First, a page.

Our brain consists of countless nerve cells that transmit signals from one cell to the next. The connections between these cells, the synapses, provide a key to understanding how our memory works. An American research team in collaboration with Rainer Heintzmann from the Leibniz Institute of Photonic Technology (Leibniz IPHT) and the Friedrich Schiller University Jena has now succeeded in identifying these switching points in millimeter-sized tissue with a light microscope on the basis of their structure. The scientists published their results on 31 October 2019 in Nature Methods.
To make the synapses visible, the research team at Southwestern University Texas, led by Reto Fiolka and Kevin Dean, developed a special microscope. The scientists illuminate a tissue sample approximately one millimeter in size from the side with wedge-shaped focused light. While the focus of this light wedge shifts, image data is recorded.
This enables the researchers to use machine learning to identify and visualize three-dimensional tissue structures within the cells in high resolution and true to scale. Depending on the optical configuration, the microscope provides up to 260 nm of axial resolution, a three to tenfold improvement over confocal and other reported cleared-tissue light-sheet microscopes.
The research team imaged millimeter-scale cleared tissues with subcellular three-dimensional resolution, which enabled automated detection of multicellular tissue architectures, individual cells, synaptic spines and rare cell–cell interactions.
"This work is groundbreaking. The recognition of synapses in millimeter-sized tissue using the light microscope only on the basis of their structure has long been a dream of scientists," said Rainer Heintzmann from Leibniz IPHT.
He calculated the expected light distribution and thus the quality of the wedge focus. "The calculations are important for the optical design of the instrument," explains Rainer Heintzmann. "They take into account the unwanted influence that the non-ideal refractive index of the embedding medium has on the quality of the focus. "
The research team believes their method will expedite human cell atlas efforts, providing much- needed insight into how tissue function manifests in health and disease, from the heterogenous cellular populations that compose it. Scientists around the world are working on three-dimensional imaging and characterization of all cells in the human body.
The Human Cell Atlas is intended to create comprehensive reference maps of all human cells to contribute to a better understanding of how fundamental processes in our organism take place and how they change when we become ill, thus helping to enable better diagnosis and treatment.
Prof. Dr. Rainer Heintzmann
Head of the Microscopy Research Department
+49 (0) 3641 · 206-431
T. Chakraborty et al., Nature Methods 16, 1109-1113, 2019; https://doi.org/10.1038/s41592-019-0615-4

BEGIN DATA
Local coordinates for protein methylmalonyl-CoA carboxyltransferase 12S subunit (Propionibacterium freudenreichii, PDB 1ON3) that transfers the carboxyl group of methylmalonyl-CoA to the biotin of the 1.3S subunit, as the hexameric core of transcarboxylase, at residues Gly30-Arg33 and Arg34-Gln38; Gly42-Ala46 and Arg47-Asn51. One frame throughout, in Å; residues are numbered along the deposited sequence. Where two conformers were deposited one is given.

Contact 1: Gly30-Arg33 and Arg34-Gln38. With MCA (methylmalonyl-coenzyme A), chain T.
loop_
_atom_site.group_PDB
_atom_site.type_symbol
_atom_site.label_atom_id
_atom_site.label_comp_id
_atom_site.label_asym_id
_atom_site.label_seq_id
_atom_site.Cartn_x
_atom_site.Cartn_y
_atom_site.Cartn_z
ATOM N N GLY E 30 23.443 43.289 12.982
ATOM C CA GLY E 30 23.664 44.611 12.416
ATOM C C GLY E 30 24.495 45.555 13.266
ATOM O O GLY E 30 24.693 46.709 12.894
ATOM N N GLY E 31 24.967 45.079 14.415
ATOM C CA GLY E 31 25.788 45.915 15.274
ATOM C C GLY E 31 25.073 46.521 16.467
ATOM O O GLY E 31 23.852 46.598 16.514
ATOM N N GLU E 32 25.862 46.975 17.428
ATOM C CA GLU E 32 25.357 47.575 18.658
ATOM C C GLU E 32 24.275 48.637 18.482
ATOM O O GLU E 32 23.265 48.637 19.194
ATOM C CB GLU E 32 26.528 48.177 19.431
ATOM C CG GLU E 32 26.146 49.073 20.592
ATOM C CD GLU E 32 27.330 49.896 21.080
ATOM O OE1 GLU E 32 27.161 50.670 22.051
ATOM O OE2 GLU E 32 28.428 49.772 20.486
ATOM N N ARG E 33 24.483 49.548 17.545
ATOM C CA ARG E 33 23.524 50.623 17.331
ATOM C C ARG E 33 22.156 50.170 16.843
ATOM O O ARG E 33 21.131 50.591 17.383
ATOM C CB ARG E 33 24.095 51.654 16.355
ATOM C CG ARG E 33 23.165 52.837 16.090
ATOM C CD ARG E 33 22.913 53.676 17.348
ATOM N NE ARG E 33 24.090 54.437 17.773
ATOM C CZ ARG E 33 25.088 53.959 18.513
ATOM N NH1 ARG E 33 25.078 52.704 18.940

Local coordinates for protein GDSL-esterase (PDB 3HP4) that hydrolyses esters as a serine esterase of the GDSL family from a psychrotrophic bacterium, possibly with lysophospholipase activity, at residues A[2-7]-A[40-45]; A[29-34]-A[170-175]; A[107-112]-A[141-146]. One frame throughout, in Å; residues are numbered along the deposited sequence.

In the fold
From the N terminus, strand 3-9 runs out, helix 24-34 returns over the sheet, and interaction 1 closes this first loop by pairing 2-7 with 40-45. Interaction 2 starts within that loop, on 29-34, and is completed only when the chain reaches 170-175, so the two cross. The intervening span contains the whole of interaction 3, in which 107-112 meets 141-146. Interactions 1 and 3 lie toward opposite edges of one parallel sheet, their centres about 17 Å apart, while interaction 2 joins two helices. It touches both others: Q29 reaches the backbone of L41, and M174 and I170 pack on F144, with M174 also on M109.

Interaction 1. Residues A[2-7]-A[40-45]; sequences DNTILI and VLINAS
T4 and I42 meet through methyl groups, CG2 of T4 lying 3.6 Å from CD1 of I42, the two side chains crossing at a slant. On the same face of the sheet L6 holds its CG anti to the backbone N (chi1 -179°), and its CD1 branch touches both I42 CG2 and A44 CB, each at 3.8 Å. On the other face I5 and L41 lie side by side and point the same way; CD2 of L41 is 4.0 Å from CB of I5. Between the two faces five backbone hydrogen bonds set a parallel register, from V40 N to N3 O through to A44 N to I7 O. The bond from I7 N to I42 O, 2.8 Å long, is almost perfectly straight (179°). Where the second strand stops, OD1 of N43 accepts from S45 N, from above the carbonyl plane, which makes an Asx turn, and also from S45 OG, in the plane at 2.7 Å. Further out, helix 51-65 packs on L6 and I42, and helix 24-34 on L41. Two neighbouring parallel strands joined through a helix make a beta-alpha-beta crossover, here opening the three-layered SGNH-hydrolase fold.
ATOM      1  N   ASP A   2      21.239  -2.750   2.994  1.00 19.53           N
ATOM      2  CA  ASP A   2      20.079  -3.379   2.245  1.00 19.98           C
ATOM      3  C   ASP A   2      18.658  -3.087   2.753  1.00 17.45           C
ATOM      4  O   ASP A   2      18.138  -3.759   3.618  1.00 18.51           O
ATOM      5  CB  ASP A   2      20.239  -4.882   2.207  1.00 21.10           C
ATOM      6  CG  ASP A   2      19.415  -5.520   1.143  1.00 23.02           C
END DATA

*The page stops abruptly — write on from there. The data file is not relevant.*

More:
Lavinia Meier-Ewert | idw - Informationsdienst Wissenschaft
The Screw That Dissolves
06.11.2019 | Empa - Eidgenössische Materialprüfungs- und Forschungsanstalt
Attacking metastatic breast cancer with sound
28.10.2019 | Tohoku University
In two experiments performed at the free-electron laser FLASH in Hamburg a cooperation led by physicists from the Heidelberg Max Planck Institute for Nuclear physics (MPIK) demonstrated strongly-driven nonlinear interaction of ultrashort extreme-ultraviolet (XUV) laser pulses with atoms and ions. The powerful excitation of an electron pair in helium was found to compete with the ultrafast decay, which temporarily may even lead to population inversion. Resonant transitions in doubly charged neon ions were shifted in energy, and observed by XUV-XUV pump-probe transient absorption spectroscopy.
An international team led by physicists from the MPIK reports on new results for efficient two-electron excitations in helium driven by strong and ultrashort...
An international research group has observed new quantum properties on an artificial giant atom and has now published its results in the high-ranking journal Nature Physics. The quantum system under investigation apparently has a memory - a new finding that could be used to build a quantum computer.
The research group, consisting of German, Swedish and Indian scientists, has investigated an artificial quantum system and found new properties.
Researchers at the U.S. Department of Energy's (DOE) Argonne National Laboratory have reported a new mechanism to speed up the charging of lithium-ion...
Northwestern University chemists have used visible light and extremely tiny nanoparticles to quickly and simply make molecules that are of the same class as...
Almost everyone uses nanometer-sized alumina these days - this mineral, among others, constitutes the skeleton of modern catalytic converters in cars. Until now, the practical production of nanocorundum with a sufficiently high porosity has not been possible. The situation has changed radically with the presentation of a new method of nanocorundum production, developed as part of a German-Polish cooperation of scientists from Mülheim an der Ruhr and Cracow.
High temperatures and pressures, processes lasting for even dozens of days. Current methods of producing nanometer-sized alumina, a material of significant...
05.11.2019 | Event News
30.10.2019 | Event News
02.10.2019 | Event News
08.11.2019 | Life Sciences
08.11.2019 | Medical Engineering
07.11.2019 | Power and Electrical Engineering